Living a healthy lifestyle allows you to make the most of your retirement. You feel good and look good. You may not have the same stamina you once did but that is okay. It is important we accept some limitations that come with aging. On the other hand we have the power to influence those limitations by taking care of ourselves, body and mind. Enjoy the journey and stay healthy.

Written for Snider Advisors

LoveBeingRetired.com

Retirement – A Pause Before Your Next Adventure

Baby boomers are rewriting the rules of retirement. Few envision living a second act mirroring that of their parents. While mom and dad were satisfied with more time on the links and taking life easy, this generation has something different in mind. They will always make time to relax but that is not the main ingredient in their recipe for a fulfilling retirement.

Most of us first entering retirement initially focus on decompressing. After a stressful often times all-consuming career it is important to take a break. No one can run at 110 percent all the time. Our bodies and minds do better when given time to recharge.

Catch your breath. Take time to reflect upon a career spanning decades. It’s likely you have identified certain things you never want to do again. You now know better what motivates you, what gets you exited and ready to rumble. You may have discovered interests you never knew we had, perhaps a hidden passion or two waiting to be explored. Each career is a continuing education, a journey that comes to an official end with retirement. Or does it?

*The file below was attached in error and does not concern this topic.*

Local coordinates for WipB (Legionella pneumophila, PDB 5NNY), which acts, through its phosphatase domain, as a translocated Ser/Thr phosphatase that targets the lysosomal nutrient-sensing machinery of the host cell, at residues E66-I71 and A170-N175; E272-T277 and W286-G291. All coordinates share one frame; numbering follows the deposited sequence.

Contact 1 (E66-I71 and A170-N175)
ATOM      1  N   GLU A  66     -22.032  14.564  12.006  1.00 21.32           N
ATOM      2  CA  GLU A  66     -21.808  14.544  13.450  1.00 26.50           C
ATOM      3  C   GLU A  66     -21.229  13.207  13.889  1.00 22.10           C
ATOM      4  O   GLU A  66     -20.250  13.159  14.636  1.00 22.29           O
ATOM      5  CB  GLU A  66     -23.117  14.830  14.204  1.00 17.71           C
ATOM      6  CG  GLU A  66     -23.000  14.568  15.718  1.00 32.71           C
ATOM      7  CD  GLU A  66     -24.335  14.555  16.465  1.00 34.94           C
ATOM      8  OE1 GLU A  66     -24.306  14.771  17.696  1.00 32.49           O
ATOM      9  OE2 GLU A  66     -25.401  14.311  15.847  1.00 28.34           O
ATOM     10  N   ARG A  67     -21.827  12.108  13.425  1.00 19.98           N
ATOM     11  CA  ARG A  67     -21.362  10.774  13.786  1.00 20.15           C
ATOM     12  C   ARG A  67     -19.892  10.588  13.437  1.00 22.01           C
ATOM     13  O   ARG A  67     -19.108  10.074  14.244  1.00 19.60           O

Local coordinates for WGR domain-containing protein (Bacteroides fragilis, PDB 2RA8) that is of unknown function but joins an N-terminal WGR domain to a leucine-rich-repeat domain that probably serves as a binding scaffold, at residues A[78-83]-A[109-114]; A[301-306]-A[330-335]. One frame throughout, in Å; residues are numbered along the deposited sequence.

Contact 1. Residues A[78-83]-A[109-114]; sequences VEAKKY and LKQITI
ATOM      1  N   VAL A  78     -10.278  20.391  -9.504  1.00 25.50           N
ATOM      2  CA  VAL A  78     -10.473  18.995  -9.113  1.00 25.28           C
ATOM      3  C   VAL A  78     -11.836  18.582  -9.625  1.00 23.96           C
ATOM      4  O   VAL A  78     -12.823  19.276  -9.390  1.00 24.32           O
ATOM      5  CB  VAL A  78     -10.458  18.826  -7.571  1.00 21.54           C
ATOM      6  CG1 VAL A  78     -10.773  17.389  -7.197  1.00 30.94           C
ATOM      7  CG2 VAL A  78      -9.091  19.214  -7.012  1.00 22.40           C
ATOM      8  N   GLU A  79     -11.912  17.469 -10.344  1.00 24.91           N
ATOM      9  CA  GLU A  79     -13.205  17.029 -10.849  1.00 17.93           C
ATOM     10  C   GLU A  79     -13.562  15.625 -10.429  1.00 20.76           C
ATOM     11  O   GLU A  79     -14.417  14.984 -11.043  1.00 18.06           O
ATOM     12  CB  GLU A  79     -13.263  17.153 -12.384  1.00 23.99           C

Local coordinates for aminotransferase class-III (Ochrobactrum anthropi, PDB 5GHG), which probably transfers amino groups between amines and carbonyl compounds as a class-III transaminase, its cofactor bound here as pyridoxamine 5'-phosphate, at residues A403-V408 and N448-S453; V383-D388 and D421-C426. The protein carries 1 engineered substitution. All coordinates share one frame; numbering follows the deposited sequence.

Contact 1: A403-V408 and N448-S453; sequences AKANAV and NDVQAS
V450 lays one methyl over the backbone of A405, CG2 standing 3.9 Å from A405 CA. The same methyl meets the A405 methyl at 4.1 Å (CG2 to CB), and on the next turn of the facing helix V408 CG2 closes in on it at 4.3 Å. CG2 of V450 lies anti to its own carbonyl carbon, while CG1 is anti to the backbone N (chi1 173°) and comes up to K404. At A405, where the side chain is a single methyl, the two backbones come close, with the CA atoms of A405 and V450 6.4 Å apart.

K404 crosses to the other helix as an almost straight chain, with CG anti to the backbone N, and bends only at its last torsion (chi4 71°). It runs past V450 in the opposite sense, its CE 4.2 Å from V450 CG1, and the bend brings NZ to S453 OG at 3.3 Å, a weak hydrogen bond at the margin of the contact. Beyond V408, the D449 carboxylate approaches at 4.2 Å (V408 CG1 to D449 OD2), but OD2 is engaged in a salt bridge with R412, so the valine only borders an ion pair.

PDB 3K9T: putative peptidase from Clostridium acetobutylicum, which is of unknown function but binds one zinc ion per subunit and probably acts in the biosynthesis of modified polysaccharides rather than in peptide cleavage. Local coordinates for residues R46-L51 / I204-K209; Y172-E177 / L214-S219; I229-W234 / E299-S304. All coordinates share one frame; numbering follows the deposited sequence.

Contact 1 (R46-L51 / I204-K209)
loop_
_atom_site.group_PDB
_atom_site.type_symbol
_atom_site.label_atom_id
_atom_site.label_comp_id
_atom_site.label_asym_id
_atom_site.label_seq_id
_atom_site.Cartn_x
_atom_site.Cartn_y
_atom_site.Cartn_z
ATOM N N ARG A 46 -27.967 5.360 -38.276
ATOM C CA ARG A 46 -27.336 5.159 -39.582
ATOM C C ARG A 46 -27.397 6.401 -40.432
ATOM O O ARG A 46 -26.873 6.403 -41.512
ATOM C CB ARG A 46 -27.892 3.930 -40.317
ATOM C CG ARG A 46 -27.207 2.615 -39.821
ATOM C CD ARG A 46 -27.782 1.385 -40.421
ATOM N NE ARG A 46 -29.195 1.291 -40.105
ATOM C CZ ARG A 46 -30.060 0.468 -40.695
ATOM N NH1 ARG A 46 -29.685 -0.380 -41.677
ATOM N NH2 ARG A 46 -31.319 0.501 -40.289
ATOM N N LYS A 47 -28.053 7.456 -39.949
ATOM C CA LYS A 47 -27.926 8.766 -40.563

After reclaiming a certain life balance more and more boomers are looking ahead. What do I want to do next? Baby boomers are taking time to be introspective, to examine the life they have lived and imagine what could be. Retirement affords an opportunity to reset, to research and then embark on any of a myriad of possible new adventures. For the able bodied and mentally active retirement is far from the final destination.

Some open their new chapter with a part time job or second career doing what they genuinely care about. If money is not the main issue a new gig can be something they love perhaps similar to my working part time at a wine tasting room. The more adventurous may go so far as to start their own business utilizing skills learned during their career or even something all-together unrelated.

Not all will answer the “what do I do next” with a job. The beauty of this time in our lives is when it comes to how we choose to channel our energies we do not have to follow any script. We can be creative. We can paint outside the lines. We can satisfy our curiosity and try multiple things. We can do what we want with our time. Once the job you have to do is behind you are free to explore or create the “job” you want to do.